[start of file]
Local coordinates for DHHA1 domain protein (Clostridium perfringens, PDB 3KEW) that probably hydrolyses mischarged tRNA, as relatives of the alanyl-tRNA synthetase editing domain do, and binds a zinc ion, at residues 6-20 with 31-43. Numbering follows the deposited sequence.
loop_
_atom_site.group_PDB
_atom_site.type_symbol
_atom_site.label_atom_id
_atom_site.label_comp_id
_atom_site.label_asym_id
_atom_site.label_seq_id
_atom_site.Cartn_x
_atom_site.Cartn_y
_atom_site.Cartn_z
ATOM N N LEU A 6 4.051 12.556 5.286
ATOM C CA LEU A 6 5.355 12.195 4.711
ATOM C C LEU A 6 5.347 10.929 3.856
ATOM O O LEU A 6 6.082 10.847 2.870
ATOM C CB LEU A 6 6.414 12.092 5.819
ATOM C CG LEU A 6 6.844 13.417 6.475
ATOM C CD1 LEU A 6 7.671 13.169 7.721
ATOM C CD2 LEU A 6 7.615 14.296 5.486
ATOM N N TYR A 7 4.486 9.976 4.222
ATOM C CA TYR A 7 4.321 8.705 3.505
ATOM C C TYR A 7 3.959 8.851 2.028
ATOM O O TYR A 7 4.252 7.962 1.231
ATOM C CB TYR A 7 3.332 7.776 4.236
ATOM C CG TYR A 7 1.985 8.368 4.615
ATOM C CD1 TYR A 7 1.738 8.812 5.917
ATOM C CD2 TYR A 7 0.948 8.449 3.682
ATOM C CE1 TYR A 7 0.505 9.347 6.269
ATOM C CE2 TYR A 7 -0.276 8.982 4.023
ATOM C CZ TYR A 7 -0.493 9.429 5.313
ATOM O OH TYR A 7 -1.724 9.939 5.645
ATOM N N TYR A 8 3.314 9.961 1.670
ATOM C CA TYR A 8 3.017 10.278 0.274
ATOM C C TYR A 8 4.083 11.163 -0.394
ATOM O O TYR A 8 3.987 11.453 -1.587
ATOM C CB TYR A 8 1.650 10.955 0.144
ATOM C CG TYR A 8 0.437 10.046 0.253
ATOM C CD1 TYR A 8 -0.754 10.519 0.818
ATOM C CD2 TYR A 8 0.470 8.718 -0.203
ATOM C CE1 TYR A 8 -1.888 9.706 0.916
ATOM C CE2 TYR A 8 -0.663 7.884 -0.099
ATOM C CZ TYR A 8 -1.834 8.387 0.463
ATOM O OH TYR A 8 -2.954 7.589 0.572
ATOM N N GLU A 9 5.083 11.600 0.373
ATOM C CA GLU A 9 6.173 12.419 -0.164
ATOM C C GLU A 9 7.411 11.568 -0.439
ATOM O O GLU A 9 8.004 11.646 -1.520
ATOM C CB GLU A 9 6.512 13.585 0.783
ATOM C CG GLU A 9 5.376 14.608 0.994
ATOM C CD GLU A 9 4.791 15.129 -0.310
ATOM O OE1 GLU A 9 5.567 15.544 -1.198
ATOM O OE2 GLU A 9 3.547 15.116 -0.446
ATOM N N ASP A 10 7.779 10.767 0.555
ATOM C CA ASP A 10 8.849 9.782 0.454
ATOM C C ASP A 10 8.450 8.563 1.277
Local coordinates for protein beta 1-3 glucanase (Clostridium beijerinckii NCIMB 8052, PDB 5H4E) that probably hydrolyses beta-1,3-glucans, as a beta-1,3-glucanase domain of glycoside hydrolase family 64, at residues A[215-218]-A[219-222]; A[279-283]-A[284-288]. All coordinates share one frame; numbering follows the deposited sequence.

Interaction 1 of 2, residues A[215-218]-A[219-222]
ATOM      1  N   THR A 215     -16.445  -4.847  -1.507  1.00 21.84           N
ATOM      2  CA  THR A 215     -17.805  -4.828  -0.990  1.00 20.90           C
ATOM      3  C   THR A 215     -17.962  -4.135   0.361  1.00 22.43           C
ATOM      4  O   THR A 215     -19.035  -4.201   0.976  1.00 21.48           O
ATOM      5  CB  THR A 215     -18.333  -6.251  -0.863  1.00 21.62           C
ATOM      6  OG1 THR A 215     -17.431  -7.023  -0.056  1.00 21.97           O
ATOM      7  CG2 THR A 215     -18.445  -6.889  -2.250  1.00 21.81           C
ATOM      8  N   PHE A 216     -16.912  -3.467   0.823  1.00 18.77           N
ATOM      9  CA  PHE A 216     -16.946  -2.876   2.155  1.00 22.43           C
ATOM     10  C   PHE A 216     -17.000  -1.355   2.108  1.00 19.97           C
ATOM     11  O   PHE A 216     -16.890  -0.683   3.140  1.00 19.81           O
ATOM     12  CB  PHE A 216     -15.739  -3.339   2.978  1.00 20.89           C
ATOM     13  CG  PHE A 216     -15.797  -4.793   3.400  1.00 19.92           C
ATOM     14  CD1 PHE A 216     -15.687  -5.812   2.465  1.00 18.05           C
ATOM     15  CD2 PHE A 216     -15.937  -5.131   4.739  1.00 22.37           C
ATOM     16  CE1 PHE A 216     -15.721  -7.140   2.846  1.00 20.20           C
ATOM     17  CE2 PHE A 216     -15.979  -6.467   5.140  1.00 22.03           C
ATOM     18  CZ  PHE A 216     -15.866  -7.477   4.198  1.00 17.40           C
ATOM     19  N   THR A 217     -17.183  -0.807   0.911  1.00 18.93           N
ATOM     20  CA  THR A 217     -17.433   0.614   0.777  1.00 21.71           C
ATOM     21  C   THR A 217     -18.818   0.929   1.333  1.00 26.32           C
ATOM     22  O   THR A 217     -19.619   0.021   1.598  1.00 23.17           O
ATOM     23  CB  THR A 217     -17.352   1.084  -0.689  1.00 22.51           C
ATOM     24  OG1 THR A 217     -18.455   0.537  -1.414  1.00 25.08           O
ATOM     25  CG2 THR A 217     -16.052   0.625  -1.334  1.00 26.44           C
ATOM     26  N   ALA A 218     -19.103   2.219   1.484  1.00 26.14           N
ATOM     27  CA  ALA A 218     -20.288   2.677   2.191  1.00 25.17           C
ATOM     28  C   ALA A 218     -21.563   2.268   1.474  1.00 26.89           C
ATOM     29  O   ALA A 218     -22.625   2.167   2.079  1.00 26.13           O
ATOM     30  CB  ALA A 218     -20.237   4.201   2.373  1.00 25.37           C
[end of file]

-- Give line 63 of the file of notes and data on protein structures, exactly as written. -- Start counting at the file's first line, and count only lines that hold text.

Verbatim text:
ATOM      6  OG1 THR A 215     -17.431  -7.023  -0.056  1.00 21.97           O